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March 21, 2010 GMT
Bolivia-Copacabana to La Paz


There wasn’t really much to keep me on Copacabana, so the day after my tour around the lake, I woke up ready to get on the bike and leave. The Gods, it seemed, thought otherwise. The rain outside my window was falling hard, and the roads could barely manage to drain away the deluge of water, threatening to flood the roads at any time.
I went downstairs and tucked into the complimentary breakfast, hoping that the rain would soon give up, but if anything the rain began to fall even harder than before.
Well, I still had to pack, maybe the rain would stop by then, I thought to myself, so I went back upstairs to pack up my bags and bring them downstairs. The rain showed no sign of letting up, but I really wanted to get out of Copacabana, and into La Paz. The thought of spending the day wandering aimlessly around Copacabana was even less appealing than spending the day getting wet on the bike.
I slowly packed up my bike and stepped into my waterproofs, and headed out of Copacabana.
There was always a chance that I would ride straight through the rain and would be in the dry on the other side of the mountain that overlooked Copacabana.
I made my way slowly up the twisting, slippery roads to the top of the mountain, and then even more slowly descended the other side, where, unbelievably, the rain was falling even harder. It wasn’t raindrops that where falling on my head, but bucket loads of ice cold water.
The water stung my face, and once again, I cursed myself for not having tried harder to find a visor for my open face helmet, even though I knew in truth that I had searched high and low throughout Central America. Then I remembered, Jacquie’s helmet, complete with visor and chin protector was strapped to the back of the bike. I pulled over, and for the first time on the trip, donned a full-face helmet.
Excited about the possibility of a dry face, I pulled down the visor and set off.
About 100 yards further along the road I pulled over. The visor had steamed up and I couldn’t see a thing. On top of that, the visor was tinted, so even when it wasn’t steamed up, my view was limited. But the fact was, every time I pulled down that visor, it steamed up in seconds, and I had to try sticking a wet finger of my glove inside to try to wipe away the moisture. When this technique proved to be about as useful as , well, wiping wet glass with wet leather, I tried riding with the visor half way open, which meant that the rainwater was directed straight to my cheeks, and the cold, wet air went straight into my eyes.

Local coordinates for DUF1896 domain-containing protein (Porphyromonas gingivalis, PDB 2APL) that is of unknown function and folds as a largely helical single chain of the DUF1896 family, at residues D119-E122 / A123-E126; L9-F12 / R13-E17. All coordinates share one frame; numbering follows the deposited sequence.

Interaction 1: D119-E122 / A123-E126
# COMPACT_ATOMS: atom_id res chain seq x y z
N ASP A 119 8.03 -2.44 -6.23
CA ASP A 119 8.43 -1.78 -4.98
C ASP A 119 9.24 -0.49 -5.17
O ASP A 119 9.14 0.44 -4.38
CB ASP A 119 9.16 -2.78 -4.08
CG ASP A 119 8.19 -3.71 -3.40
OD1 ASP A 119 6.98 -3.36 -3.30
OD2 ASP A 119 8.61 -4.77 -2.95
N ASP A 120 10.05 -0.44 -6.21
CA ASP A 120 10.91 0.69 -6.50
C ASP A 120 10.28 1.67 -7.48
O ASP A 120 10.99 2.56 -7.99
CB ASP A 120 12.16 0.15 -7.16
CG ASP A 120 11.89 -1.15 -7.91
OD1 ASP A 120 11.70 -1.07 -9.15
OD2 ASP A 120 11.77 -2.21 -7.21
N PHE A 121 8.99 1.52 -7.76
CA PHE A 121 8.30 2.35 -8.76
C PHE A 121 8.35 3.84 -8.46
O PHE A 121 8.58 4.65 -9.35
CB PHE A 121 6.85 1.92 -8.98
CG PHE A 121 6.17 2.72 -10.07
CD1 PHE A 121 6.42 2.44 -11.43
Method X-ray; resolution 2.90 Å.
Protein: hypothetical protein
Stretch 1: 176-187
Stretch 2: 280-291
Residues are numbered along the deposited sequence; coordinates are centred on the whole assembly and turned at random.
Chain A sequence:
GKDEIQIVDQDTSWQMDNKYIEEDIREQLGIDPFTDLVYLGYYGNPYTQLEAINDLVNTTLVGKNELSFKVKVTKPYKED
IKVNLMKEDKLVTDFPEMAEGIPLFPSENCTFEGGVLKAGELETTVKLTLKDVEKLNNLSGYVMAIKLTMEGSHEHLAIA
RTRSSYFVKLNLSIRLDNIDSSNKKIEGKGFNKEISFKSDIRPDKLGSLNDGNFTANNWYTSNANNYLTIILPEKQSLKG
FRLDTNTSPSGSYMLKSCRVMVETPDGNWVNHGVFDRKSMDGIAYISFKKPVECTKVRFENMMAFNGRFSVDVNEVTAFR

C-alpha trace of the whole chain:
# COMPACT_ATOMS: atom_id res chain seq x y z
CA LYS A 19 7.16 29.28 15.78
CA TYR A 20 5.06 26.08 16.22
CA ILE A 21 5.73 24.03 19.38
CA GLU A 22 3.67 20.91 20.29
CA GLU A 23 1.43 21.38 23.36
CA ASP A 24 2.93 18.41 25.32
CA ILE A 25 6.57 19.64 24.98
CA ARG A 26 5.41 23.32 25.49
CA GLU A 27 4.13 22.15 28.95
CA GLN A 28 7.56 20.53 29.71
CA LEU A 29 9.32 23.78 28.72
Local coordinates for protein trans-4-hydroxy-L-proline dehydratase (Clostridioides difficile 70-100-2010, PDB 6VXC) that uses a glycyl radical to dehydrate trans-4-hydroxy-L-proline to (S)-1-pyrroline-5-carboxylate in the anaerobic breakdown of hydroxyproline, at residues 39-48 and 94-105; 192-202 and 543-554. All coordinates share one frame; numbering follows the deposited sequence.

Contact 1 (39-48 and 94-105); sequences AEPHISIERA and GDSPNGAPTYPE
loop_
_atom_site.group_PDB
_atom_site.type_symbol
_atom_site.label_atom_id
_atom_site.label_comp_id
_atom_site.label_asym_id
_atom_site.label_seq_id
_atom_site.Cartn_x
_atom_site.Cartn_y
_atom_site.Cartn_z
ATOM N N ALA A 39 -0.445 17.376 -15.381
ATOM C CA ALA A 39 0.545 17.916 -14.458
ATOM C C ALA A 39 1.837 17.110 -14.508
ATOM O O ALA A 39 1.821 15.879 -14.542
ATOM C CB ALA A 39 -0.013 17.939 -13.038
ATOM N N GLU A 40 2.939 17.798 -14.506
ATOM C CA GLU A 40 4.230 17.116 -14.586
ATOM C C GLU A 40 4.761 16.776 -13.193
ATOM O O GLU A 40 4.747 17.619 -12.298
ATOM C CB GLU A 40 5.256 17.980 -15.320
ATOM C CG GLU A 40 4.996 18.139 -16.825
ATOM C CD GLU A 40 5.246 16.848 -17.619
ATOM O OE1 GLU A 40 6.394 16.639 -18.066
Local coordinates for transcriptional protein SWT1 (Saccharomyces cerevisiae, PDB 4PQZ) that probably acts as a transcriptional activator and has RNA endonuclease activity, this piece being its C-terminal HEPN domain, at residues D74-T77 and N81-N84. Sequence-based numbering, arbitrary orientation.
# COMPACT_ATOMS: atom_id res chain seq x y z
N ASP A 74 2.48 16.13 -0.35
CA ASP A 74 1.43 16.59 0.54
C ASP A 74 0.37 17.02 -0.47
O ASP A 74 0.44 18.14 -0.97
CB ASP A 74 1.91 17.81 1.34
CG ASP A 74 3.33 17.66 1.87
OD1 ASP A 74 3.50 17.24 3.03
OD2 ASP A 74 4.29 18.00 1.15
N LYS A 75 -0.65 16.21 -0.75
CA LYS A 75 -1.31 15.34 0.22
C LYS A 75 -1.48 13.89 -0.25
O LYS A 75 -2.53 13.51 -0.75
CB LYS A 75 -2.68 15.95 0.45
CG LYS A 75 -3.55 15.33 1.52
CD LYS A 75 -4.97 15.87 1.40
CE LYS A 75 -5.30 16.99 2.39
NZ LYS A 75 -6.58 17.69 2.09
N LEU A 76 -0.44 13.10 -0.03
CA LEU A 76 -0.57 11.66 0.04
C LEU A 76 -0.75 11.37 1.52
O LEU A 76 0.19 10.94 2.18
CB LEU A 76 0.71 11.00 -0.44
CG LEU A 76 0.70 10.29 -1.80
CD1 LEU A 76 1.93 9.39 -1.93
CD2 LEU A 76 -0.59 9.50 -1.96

I soldiered on, alternating between wiggling my wet fingered glove along the inside of my visor, and changing the angle and width of the opening of the visor. The rain continued to fall, my “waterproof ‘ gloves showed their true colour, rainwater dripped down the back of the helmet, down the gap in the neck of my jacket, to the seat of my pants, where it pooled around my arse, giving me that same feeling that I had in my boots, of flesh soaking in puddles of cold water. I sloshed around like this until I reached the lake that I would have to cross to be able to reach La Paz.
I pulled up to the shore and was waved towards a collection of wooden planks with a motor attached at the far end that was to be my passage across the lake.
I gingerly rode Garth down to “ferry” and onto the planks, and stopped as directed at the end of the boat. After me came a couple of local taxis, and with out further ado, the young man that had waved us onto his boat, started up the motor with a couple of pulls on the starting rope, and we were off.
Coming in the other direction we passed another ferry, no more than just a wooden platform with a motor at one end, barely large enough to fit a coach on the planks. From where I was looking, it appeared that the coach was floating along on the water unaided.
coach ferrylapaz.jpg

A short while later I reached the other side of the lake, and after a not inconsiderable amount of effort, I managed to wiggle the bike round and ride off onto the shore, barely keeping it from falling when the platform lurched back towards the water while I was half on land and half still on the boat.

Posted by Dan Shell at March 21, 2010 03:27 AM GMT

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